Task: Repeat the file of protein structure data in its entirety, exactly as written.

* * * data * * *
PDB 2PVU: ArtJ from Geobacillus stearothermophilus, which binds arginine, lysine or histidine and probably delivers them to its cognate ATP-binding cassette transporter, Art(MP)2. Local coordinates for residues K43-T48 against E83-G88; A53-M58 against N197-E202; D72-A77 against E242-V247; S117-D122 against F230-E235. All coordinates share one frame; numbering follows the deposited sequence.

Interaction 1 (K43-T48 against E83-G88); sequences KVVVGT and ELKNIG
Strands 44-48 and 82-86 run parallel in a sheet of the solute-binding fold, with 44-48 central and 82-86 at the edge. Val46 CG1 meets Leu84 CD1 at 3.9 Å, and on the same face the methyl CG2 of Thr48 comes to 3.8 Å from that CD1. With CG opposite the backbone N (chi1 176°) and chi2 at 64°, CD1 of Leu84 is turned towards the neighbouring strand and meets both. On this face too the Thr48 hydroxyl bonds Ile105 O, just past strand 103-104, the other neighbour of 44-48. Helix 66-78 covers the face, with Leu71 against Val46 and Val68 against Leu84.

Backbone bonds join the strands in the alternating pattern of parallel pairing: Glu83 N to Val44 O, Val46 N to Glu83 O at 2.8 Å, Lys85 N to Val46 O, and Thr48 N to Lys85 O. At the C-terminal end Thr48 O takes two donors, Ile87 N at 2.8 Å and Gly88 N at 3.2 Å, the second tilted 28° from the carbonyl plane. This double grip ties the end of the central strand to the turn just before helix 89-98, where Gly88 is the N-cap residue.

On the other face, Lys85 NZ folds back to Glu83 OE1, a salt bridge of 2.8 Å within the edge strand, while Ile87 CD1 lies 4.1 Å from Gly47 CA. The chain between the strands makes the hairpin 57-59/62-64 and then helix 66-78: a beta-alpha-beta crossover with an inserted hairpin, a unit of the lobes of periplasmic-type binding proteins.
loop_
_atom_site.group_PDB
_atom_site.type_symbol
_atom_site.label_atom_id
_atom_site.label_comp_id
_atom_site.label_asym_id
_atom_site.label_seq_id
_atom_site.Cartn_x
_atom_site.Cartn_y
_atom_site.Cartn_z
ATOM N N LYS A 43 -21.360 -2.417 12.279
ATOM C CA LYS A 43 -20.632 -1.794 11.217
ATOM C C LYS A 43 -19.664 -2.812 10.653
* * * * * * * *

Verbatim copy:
PDB 2PVU: ArtJ from Geobacillus stearothermophilus, which binds arginine, lysine or histidine and probably delivers them to its cognate ATP-binding cassette transporter, Art(MP)2. Local coordinates for residues K43-T48 against E83-G88; A53-M58 against N197-E202; D72-A77 against E242-V247; S117-D122 against F230-E235. All coordinates share one frame; numbering follows the deposited sequence.

Interaction 1 (K43-T48 against E83-G88); sequences KVVVGT and ELKNIG
Strands 44-48 and 82-86 run parallel in a sheet of the solute-binding fold, with 44-48 central and 82-86 at the edge. Val46 CG1 meets Leu84 CD1 at 3.9 Å, and on the same face the methyl CG2 of Thr48 comes to 3.8 Å from that CD1. With CG opposite the backbone N (chi1 176°) and chi2 at 64°, CD1 of Leu84 is turned towards the neighbouring strand and meets both. On this face too the Thr48 hydroxyl bonds Ile105 O, just past strand 103-104, the other neighbour of 44-48. Helix 66-78 covers the face, with Leu71 against Val46 and Val68 against Leu84.

Backbone bonds join the strands in the alternating pattern of parallel pairing: Glu83 N to Val44 O, Val46 N to Glu83 O at 2.8 Å, Lys85 N to Val46 O, and Thr48 N to Lys85 O. At the C-terminal end Thr48 O takes two donors, Ile87 N at 2.8 Å and Gly88 N at 3.2 Å, the second tilted 28° from the carbonyl plane. This double grip ties the end of the central strand to the turn just before helix 89-98, where Gly88 is the N-cap residue.

On the other face, Lys85 NZ folds back to Glu83 OE1, a salt bridge of 2.8 Å within the edge strand, while Ile87 CD1 lies 4.1 Å from Gly47 CA. The chain between the strands makes the hairpin 57-59/62-64 and then helix 66-78: a beta-alpha-beta crossover with an inserted hairpin, a unit of the lobes of periplasmic-type binding proteins.
loop_
_atom_site.group_PDB
_atom_site.type_symbol
_atom_site.label_atom_id
_atom_site.label_comp_id
_atom_site.label_asym_id
_atom_site.label_seq_id
_atom_site.Cartn_x
_atom_site.Cartn_y
_atom_site.Cartn_z
ATOM N N LYS A 43 -21.360 -2.417 12.279
ATOM C CA LYS A 43 -20.632 -1.794 11.217
ATOM C C LYS A 43 -19.664 -2.812 10.653